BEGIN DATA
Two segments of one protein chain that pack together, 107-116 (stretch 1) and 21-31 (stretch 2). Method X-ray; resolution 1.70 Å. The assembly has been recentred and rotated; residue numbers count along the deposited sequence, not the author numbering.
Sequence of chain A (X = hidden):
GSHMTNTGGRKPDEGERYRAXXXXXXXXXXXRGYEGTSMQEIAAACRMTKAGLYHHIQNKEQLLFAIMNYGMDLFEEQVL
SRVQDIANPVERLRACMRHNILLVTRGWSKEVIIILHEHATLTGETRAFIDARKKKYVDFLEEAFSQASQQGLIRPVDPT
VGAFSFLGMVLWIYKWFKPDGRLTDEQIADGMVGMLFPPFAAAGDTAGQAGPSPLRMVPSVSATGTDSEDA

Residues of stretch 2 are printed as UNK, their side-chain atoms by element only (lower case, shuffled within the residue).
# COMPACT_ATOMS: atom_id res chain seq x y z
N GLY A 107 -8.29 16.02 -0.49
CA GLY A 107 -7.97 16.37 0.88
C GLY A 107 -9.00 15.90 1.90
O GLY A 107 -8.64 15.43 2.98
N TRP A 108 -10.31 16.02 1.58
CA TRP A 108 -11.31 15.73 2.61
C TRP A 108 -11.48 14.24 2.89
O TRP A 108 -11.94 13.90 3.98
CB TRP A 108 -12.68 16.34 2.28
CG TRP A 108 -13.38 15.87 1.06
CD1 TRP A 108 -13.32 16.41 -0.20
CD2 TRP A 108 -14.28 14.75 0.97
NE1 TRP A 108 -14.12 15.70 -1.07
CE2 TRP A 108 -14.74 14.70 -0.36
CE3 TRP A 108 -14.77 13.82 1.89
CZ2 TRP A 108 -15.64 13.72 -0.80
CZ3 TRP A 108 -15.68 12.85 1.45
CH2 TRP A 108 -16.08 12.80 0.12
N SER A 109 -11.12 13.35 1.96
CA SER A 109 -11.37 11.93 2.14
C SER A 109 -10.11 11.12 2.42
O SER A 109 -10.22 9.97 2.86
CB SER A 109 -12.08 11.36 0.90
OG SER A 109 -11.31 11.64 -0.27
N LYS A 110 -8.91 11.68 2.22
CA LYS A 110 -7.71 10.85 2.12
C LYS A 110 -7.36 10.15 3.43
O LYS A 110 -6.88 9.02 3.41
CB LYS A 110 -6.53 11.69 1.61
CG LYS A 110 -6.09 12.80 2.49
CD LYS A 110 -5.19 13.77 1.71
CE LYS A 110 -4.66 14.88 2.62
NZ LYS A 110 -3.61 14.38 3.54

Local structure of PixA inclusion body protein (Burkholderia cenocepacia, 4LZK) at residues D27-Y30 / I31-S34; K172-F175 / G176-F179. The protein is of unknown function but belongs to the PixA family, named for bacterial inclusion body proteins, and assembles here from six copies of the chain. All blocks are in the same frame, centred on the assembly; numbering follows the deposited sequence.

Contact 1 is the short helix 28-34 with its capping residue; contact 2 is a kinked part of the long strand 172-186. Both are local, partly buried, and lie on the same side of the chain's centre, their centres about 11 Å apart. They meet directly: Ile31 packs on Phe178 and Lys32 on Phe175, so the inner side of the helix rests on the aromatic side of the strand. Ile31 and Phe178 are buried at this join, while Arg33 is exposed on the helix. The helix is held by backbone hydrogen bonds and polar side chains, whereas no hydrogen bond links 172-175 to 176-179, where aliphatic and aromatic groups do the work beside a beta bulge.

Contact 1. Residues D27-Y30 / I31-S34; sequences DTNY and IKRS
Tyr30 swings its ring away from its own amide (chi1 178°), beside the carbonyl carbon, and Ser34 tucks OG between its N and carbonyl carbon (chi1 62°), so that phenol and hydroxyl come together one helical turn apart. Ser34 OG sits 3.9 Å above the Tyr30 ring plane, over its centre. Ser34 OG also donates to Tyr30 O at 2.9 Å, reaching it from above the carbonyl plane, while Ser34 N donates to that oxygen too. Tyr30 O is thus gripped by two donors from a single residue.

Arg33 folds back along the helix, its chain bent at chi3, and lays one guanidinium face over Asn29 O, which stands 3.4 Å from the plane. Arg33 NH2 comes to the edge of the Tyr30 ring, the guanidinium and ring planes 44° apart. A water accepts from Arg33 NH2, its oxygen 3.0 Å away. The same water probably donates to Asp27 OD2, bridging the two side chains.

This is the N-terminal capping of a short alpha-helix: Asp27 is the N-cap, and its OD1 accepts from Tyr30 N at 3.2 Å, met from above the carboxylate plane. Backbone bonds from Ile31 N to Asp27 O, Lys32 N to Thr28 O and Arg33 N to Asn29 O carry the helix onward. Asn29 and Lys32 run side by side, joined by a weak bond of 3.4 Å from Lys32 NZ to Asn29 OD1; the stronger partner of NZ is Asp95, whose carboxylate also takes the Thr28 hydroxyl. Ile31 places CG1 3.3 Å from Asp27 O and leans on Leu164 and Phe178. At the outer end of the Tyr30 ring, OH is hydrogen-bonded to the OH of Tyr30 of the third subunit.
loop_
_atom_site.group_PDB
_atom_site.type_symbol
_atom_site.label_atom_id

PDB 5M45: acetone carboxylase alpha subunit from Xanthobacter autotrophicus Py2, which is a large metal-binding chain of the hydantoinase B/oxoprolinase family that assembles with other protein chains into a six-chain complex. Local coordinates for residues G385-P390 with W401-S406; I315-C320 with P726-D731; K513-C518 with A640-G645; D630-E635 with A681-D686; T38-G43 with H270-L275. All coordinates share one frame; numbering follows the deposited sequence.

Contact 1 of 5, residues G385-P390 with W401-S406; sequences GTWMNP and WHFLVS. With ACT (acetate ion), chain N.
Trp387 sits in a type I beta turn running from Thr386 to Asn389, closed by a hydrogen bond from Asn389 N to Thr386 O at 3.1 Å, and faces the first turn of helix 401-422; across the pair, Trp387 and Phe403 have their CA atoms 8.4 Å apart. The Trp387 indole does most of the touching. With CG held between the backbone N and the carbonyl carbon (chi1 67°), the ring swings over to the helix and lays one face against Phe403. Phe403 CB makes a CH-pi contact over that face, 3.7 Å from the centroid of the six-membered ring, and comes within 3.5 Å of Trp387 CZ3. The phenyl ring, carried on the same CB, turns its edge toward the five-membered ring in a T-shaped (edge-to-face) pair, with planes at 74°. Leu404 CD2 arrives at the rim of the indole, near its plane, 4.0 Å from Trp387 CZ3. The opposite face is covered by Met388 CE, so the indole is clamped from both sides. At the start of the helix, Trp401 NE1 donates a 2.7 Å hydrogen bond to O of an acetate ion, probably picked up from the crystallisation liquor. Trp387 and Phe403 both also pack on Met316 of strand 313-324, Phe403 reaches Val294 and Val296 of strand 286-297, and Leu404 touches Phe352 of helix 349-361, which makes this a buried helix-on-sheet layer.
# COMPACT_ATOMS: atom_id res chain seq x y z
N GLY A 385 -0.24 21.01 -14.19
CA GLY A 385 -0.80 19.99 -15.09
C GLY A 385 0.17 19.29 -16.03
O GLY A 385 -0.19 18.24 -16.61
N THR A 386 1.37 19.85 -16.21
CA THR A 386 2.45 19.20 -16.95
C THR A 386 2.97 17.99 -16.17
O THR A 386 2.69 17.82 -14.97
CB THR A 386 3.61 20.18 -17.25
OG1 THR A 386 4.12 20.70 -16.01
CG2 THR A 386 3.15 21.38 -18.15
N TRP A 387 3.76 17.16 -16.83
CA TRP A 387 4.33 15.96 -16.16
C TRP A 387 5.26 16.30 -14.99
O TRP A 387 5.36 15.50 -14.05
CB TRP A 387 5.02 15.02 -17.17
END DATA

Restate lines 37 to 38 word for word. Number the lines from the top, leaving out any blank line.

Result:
CG LYS A 110 -6.09 12.80 2.49
CD LYS A 110 -5.19 13.77 1.71